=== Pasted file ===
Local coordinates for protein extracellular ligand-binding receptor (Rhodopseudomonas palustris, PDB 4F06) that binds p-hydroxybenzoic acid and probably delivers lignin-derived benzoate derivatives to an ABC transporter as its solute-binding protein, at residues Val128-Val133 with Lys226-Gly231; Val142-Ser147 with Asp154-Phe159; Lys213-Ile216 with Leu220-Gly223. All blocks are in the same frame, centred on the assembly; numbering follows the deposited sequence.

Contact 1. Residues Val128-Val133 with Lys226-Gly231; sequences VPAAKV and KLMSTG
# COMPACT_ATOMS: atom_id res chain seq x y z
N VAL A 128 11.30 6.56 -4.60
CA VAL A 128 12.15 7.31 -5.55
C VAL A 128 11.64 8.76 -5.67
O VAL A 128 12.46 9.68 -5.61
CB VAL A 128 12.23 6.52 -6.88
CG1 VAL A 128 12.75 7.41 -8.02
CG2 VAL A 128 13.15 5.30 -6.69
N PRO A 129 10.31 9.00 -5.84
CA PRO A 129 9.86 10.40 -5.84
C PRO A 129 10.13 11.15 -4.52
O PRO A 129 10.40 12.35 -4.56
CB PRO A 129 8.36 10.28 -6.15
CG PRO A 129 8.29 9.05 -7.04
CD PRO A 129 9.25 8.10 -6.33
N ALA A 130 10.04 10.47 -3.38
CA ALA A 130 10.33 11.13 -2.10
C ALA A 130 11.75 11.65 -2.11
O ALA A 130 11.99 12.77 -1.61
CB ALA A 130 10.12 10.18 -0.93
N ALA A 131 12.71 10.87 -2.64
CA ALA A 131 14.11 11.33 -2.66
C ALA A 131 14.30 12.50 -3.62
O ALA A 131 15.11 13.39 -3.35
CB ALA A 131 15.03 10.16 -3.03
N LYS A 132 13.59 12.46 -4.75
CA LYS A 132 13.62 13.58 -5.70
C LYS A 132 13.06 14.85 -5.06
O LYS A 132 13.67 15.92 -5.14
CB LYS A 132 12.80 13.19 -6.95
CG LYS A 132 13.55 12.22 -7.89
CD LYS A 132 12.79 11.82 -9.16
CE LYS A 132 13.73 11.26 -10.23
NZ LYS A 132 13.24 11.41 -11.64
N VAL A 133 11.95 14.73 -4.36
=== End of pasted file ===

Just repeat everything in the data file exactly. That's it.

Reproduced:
Local coordinates for protein extracellular ligand-binding receptor (Rhodopseudomonas palustris, PDB 4F06) that binds p-hydroxybenzoic acid and probably delivers lignin-derived benzoate derivatives to an ABC transporter as its solute-binding protein, at residues Val128-Val133 with Lys226-Gly231; Val142-Ser147 with Asp154-Phe159; Lys213-Ile216 with Leu220-Gly223. All blocks are in the same frame, centred on the assembly; numbering follows the deposited sequence.

Contact 1. Residues Val128-Val133 with Lys226-Gly231; sequences VPAAKV and KLMSTG
# COMPACT_ATOMS: atom_id res chain seq x y z
N VAL A 128 11.30 6.56 -4.60
CA VAL A 128 12.15 7.31 -5.55
C VAL A 128 11.64 8.76 -5.67
O VAL A 128 12.46 9.68 -5.61
CB VAL A 128 12.23 6.52 -6.88
CG1 VAL A 128 12.75 7.41 -8.02
CG2 VAL A 128 13.15 5.30 -6.69
N PRO A 129 10.31 9.00 -5.84
CA PRO A 129 9.86 10.40 -5.84
C PRO A 129 10.13 11.15 -4.52
O PRO A 129 10.40 12.35 -4.56
CB PRO A 129 8.36 10.28 -6.15
CG PRO A 129 8.29 9.05 -7.04
CD PRO A 129 9.25 8.10 -6.33
N ALA A 130 10.04 10.47 -3.38
CA ALA A 130 10.33 11.13 -2.10
C ALA A 130 11.75 11.65 -2.11
O ALA A 130 11.99 12.77 -1.61
CB ALA A 130 10.12 10.18 -0.93
N ALA A 131 12.71 10.87 -2.64
CA ALA A 131 14.11 11.33 -2.66
C ALA A 131 14.30 12.50 -3.62
O ALA A 131 15.11 13.39 -3.35
CB ALA A 131 15.03 10.16 -3.03
N LYS A 132 13.59 12.46 -4.75
CA LYS A 132 13.62 13.58 -5.70
C LYS A 132 13.06 14.85 -5.06
O LYS A 132 13.67 15.92 -5.14
CB LYS A 132 12.80 13.19 -6.95
CG LYS A 132 13.55 12.22 -7.89
CD LYS A 132 12.79 11.82 -9.16
CE LYS A 132 13.73 11.26 -10.23
NZ LYS A 132 13.24 11.41 -11.64
N VAL A 133 11.95 14.73 -4.36